Every couple of years, a new film or TV show rehashes the themes most famously laid out in Joseph Conrad’s Heart of Darkness: the idea that when people are taken out of the rigid expectations of civilization, well, shit quickly hits the fan. Because human beings are pretty much assholes.
That’s essentially the starting point for writer-director Scott Frank’s new Western miniseries, Godless, a sultry look into one small New Mexico town amid the great 19th-century pursuit westward. But the town of La Belle isn’t altogether lawless – it’s just that circumstance have made these pioneers a little rough around the edges. Town outsider Alice (Michelle Dockery) might point a rifle at every unexpected visitor, but after she’s decided you’re harmless, she’ll certainly invite you in for coffee.
Things have been tough for the ladies of La Belle – and they are mostly ladies, as a mining accident swallowed the town’s male population in one tumultuous crash. But instead of falling into despair in New Mexico’s relentless heat, the ladies, led by the former mayor’s wife Mary Agnes (Merrit Wever), a no-nonsense, pants-wearing heroine, rally to take control of the town. They may not be taking full advantage of the coal mine’s potential, but, hey, they’re hanging in there.
That’s until the town gets caught up in the regional drama – gangster Frank Griffin (a delightful Jeff Daniels) and his motley crew are scouring the western frontier for deserter Roy Goode (Jack O’Connell), a handsome sharpshooter he had once considered a son. Frank is not terribly unlike another psychopath we know, the recently departed Charles Manson. Frank finds his followers in society’s castaways. As a result, their bond is thick as blood. When someone leaves the clan … well, no one’s going to be leaving the clan. And rumor has it Roy is hiding in La Belle.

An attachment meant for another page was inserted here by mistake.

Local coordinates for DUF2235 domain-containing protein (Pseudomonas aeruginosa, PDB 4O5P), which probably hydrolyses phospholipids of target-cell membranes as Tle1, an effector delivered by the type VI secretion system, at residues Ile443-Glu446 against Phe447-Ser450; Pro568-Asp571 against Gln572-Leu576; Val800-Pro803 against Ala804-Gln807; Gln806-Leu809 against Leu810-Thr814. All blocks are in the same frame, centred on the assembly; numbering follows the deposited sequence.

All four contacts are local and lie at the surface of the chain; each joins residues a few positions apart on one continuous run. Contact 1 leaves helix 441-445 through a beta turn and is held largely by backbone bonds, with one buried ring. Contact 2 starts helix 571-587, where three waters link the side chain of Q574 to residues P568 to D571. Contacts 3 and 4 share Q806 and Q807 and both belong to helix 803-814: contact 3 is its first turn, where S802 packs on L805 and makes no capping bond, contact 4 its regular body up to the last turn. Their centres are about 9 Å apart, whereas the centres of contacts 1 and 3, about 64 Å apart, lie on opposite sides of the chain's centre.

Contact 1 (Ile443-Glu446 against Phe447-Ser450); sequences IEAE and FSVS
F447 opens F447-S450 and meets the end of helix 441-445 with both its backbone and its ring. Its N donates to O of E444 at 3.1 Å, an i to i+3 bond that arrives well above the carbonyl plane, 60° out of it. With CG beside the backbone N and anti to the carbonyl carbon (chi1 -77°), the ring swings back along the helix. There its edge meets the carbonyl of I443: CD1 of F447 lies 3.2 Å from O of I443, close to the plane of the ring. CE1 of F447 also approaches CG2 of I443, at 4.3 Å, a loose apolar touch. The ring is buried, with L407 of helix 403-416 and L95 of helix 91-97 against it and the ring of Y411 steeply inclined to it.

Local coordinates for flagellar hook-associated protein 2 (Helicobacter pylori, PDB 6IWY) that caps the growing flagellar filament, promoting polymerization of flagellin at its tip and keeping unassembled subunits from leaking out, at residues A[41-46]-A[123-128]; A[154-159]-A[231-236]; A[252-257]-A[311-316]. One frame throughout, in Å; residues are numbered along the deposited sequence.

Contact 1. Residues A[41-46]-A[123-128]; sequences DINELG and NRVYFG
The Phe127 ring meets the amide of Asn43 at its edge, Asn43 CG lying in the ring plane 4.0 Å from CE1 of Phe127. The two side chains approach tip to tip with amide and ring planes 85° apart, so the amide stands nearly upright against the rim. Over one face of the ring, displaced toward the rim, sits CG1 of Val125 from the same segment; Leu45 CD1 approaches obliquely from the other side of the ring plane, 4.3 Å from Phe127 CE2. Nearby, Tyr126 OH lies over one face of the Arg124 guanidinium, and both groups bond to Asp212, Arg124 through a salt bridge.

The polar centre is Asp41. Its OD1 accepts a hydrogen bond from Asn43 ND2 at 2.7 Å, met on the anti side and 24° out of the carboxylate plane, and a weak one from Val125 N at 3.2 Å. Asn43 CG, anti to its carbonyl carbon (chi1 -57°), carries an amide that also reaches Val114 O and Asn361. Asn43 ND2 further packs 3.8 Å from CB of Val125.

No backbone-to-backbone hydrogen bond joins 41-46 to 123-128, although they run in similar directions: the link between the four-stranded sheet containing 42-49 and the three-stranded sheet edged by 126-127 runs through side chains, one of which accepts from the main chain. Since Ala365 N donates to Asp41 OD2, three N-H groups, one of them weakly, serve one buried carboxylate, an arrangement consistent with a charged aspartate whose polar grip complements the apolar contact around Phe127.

What makes Godless different from its thematic forefathers (Heart of Darkness, Apocalypse Now) or the typical tropes associated with the Western is the Netflix effort has a firmly 21st-century take on the Wild West. The premise that La Belle is a 19th-century town run by women is edgy enough, but then we have Mary Agnes not-so-secretly sleeping with the town prostitute (Callie Dunn), because you know what? Fuck it. People have needs. Another former prostitute is now the town school teacher. Slightly northwest from La Belle, a group of former slaves-turned-Union veterans have set up a modest attempt at the free life, making them just close enough for a good interracial side romance.
Ironically, the only place where the script feels cookie cutter is in the show’s primary plot: the feud between Frank and Roy. And disappointedly, although perhaps not surprisingly, this is where the show loses most of its steam.
Godless, with its cinematic longshots of unfettered Western plains, a moody and effective soundtrack, and a phenomenal cast, seemed destined for greatness. But unfortunately, the town of La Belle isn’t just lawless — it’s also a bit aimless. The first few episodes set up this intriguing plotline: a 19th-century pioneering town led predominately by women. The tension rises when representatives from the Quicksilver Mining Company arrive and offer to buy out the mine — a proposition that Mary Agnes adamantly protests, but the other ladies, looking for some quick relief, are quick to accept.